Certified documents are also implemented at Antwerp Port Authority for electronic invoices and at a number of higher education institutions for delivering student transcripts electronically, including Penn State, Northwestern, Stanford, and more.

In addition to static documents, certifying a document increases the level of security in electronic forms workflows.  Here is an example:
a) Organization generates a form for recipient to complete and return
b) Form contains some specific transactional information, like an interest rate (3%) and term (15yrs).
c) Recipient decides they will change the rate and term to be more favorable, and then digitally signs it and returns it.

Typically, the form publisher would have to manually review every completed form to look for such errors, and they can often be overlooked.  The better solution is to certify the form as it is published to the recipient.  The added assurances here are that the recipient knows it’s an official form that hasn’t been tampered with, and when the publishing organization receives a completed and signed form back – they know that what was sent out has not been changed along the way.  The certification also allows the form author/publisher to specify which fields and form elements are locked, and which can be filled in by the recipient.

Here is an example of a certified form:

The source PDF file is available here as a Sample.

In either of these cases, if an unauthorized change is made to a certified document, the blue ribbon will turn to a red X – indicator.

More information on automating digital signatures for documents and forms is available in this previous post (LiveCycle Digital Signatures: Three Common Use Cases)

Certified documents utilize PKI and digital signatures to provide the assurances of authenticity and integrity.  These are capabilities built into the ISO 32000 standard PDF specification as well as Adobe Acrobat, Reader, and LiveCycle.  Adobe products utilize FIPS certified encryption implementations of RSA and SHA hashing algorithms (up to RSA4096 and SHA512).  The publisher/signer utilizes their private key certificate to sign documents on the desktop (Acrobat) or server (LiveCycle) and recipients simply use Acrobat or Reader to view them.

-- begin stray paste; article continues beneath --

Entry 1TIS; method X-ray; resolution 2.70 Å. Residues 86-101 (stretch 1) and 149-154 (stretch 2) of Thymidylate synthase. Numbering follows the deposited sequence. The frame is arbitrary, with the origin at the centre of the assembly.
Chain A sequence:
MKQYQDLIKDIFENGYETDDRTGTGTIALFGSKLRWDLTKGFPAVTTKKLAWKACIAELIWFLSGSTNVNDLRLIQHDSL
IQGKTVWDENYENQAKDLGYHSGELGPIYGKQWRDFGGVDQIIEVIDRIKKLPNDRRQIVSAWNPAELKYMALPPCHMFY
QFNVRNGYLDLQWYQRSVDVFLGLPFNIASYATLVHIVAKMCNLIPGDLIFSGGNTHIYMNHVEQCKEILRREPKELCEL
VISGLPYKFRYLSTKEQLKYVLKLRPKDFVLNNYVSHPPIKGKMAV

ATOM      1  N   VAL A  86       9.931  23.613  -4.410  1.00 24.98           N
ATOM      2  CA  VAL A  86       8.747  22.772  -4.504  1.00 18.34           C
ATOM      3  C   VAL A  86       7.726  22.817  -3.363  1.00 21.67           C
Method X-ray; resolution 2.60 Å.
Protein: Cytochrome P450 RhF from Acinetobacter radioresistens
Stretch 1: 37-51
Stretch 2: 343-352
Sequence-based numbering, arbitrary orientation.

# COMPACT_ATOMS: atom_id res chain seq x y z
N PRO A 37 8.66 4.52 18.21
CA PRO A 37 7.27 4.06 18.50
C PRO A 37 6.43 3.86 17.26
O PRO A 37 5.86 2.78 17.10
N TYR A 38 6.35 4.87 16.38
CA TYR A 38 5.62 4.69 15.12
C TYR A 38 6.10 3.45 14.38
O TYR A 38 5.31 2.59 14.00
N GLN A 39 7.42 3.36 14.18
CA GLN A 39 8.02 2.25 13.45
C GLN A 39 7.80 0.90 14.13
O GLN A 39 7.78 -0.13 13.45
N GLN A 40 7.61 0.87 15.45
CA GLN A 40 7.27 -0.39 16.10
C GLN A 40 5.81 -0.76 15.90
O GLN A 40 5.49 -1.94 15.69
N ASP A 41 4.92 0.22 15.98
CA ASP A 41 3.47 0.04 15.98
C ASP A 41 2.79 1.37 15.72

Recommendations and best practices:

A. Make sure your signing certificate is trusted by your recipient community.  This can be accomplished in several ways:

1) Utilize the Adobe CDS/AATL program, where certificates are automatically trusted and the recipients have zero configuration to validate digital signatures.  You can either obtain a certificate from a registered Adobe provider, or if you meet the strict program requirements – have your certificate authority automatically trusted.  NOTE: If you are publishing documents to the general public, CDS/AATL is the only recommended option.

2) Utilize enterprise install and management capabilities to push out trust anchors in pre-configured installations as well as maintained on an internal server

3) Utilize an enterprise desktop configuration setting to trust the existing certificate store in the operating system (e.g. Windows CAPI)

B) When certifying a document, make sure that all certificates from the trust chain are available on the signing system (desktop or server).  This includes not only the end-entity signing certificate, but also any intermediate certificates up to the trust anchor.  That way, the recipient only needs to have the trust anchor, as described in the previous section.

C) When publishing a certified document with a digital signature, make sure you are online and able to reach the revocation information published by the certificate authorities.  That way, long term validation (LTV) information is stored in the document.  If this information is not included, the certified document will no longer validate after a signing certificate expires.

D) By default certified documents utilize the system clock as a date/time indicator.  If you have higher assurance needs for time, utilize an RFC3161 based timestamp authority as part of the digital signature process

CanSecWest 2012

The team and I are about to head off to CanSecWest. While I have been attending CanSecWest for several years, this year will be a unique experience for me. During my talk, I will demo an open-source tool I just released, called Adobe SWF Investigator. The tool can be useful for developers, quality engineers and security professionals for analyzing SWF applications. It has been a pet project of mine for some time, and I decided to share it with a broader audience.

Within my current role, I have to look at all aspects of SWF applications from cross-site scripting issues to binary analysis. Therefore, the tool includes capabilities to perform everything from testing cross-site scripting to viewing the individual SWF tags within the file format. I am hoping that by releasing the tool as an open-source ActionScript application, it will encourage all ActionScript developers to learn more about security. The tool is designed to be an extensible framework everyone can build upon or modify. More information on the tool can be found in my DevNet article.

In addition to demonstrating the tool, I will also be talking about Advanced Persistent Response. Adobe has been the focus of hackers for some time, and I plan to discuss what we have learned and observed in the process of responding to those threats. My talk will be on Wednesday at 3:30pm, if you are interested. When I am not speaking, you can probably find me and the Adobe team either at the Adobe table or milling around the pwn2own contest for no particular reason. Please feel free to come by and talk with us. See you there!